Finally, a brisk pace of activity by the Resolution Trust Corporation (RTC) appears to have depressed the monetary aggregates, especially M3. When the RTC takes savings and loan assets onto its own balance sheet, they are financed with Treasury securities rather than depository liabilities. In effect, the RTC has taken on some of the role ofthrift institutions, but its liabilities are not included in the monetary aggregates. In addition, the disruption of banking relationships as institutions are resolved, including the abrogation of some time deposit contracts, seems to lead investors to reassess their portfolio allocation and, in some cases, to shift funds out of deposits.

Thus, several factors reduced the public's demands for monetary balances in 1991. Some of these factors tended to raise the velocity of money so that to an extent slow growth of M2 was not reflected in income flows. But the pattern of money and credit growth over the past half of the year appeared also to setm importantly from forces depressing spending and economic activity, which the Federal Reserve attempted to counter through easing money market conditions.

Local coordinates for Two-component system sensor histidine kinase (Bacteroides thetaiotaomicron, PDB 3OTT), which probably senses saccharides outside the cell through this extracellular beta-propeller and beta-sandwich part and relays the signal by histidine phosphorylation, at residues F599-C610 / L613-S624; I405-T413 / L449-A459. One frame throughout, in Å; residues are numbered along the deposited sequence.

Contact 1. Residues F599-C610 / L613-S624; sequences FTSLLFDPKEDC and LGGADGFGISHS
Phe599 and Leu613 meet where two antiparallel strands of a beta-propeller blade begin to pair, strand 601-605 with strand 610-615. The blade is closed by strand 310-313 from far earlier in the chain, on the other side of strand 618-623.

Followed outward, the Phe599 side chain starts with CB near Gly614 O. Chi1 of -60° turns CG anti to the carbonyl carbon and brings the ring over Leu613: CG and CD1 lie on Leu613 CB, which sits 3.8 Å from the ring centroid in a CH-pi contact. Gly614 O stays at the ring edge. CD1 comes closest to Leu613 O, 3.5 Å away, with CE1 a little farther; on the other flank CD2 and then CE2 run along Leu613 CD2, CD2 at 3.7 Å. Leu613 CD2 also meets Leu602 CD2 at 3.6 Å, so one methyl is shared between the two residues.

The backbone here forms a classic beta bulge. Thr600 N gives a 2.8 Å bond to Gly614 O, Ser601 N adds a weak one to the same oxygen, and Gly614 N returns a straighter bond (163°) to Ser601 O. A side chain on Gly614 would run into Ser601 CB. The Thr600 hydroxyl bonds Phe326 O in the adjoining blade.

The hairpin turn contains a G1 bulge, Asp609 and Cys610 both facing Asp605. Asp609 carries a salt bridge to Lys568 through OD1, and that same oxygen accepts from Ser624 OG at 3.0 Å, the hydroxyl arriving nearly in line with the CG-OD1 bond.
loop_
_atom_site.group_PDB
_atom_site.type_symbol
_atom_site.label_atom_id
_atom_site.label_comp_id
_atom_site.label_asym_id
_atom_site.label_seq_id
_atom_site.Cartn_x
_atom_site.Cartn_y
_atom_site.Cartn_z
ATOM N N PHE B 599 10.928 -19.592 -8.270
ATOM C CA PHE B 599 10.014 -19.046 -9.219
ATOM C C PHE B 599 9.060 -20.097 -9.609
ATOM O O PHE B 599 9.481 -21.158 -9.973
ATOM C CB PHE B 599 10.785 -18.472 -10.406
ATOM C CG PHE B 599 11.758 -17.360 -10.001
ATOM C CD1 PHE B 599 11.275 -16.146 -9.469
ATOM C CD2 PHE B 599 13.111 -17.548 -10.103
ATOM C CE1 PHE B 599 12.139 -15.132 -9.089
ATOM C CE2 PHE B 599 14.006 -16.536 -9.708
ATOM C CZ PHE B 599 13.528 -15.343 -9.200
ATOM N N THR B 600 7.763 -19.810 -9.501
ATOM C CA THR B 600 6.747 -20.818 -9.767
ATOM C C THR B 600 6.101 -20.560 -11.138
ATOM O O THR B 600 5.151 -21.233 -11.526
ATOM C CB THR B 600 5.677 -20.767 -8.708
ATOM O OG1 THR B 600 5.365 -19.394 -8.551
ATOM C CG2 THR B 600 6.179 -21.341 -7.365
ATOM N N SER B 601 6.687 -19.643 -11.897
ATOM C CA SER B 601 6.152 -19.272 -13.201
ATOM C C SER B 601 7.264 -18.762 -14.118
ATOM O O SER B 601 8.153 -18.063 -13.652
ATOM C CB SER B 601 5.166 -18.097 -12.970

Understanding these forces and the appropriate role for monetary policy under the circumstances requires stepping back several years. As I have discussed with you previously, the 1980s saw outsized accumulation of certain kinds of real assets and even more rapid growth of debt and leverage. To a degree, this buildup of balance sheets was a natural and economically efficient outcome of deregulation and financial innovation. It also may have reflected a lingering inflation psychology from the 1970s--that is, people may have expected a rapid increase in the general price level and especially in the prices of specific real assets such as real estate properties that would make debt-finance purchases profitable. But in retrospect, the growth of debt and leverage was out of line with subsequent economic expansion and asset price appreciation. Indeed, the burden of debt relative to income mounted as asset values, especially for real property, declined or stagnated. In part, our current economic adjustments can be seen as arising out of a process in which debt is being realigned with a more realistic outlook for incomes and asset values.